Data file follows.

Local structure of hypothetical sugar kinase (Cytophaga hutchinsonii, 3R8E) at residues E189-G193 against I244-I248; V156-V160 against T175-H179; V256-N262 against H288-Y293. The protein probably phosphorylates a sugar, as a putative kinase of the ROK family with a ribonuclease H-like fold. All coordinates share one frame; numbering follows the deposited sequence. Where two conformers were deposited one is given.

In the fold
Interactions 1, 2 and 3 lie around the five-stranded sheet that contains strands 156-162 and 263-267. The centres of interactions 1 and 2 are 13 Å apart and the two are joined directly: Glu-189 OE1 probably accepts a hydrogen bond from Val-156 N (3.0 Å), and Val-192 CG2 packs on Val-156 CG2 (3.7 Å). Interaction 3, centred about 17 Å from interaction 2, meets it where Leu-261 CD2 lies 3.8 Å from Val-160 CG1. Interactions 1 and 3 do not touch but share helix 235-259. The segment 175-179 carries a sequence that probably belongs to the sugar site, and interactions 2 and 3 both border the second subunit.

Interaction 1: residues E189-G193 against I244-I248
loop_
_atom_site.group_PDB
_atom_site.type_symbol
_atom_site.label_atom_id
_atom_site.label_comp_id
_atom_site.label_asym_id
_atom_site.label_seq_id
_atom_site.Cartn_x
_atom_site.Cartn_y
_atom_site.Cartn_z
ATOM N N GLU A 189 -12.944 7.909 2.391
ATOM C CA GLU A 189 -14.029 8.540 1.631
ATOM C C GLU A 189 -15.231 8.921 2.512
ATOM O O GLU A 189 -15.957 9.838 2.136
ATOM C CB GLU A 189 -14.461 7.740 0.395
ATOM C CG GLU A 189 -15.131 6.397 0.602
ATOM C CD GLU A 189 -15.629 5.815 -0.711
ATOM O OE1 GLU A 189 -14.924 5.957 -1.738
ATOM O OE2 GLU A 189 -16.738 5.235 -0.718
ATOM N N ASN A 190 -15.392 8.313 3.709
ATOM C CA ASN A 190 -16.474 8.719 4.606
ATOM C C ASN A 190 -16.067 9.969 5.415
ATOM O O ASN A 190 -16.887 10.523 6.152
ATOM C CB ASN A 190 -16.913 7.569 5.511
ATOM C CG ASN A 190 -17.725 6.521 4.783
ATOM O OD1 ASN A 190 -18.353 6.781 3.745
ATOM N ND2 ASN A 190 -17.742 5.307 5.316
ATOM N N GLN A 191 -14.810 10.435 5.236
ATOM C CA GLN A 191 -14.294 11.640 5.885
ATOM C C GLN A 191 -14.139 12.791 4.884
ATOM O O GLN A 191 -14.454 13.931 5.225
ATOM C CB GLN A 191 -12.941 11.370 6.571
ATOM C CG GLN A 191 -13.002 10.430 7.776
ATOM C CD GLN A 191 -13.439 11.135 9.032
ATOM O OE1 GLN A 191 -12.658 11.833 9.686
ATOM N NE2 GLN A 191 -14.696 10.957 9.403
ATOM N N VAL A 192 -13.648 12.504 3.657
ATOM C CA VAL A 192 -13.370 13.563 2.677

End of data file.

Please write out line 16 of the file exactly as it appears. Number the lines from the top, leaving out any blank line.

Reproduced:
ATOM C CA GLU A 189 -14.029 8.540 1.631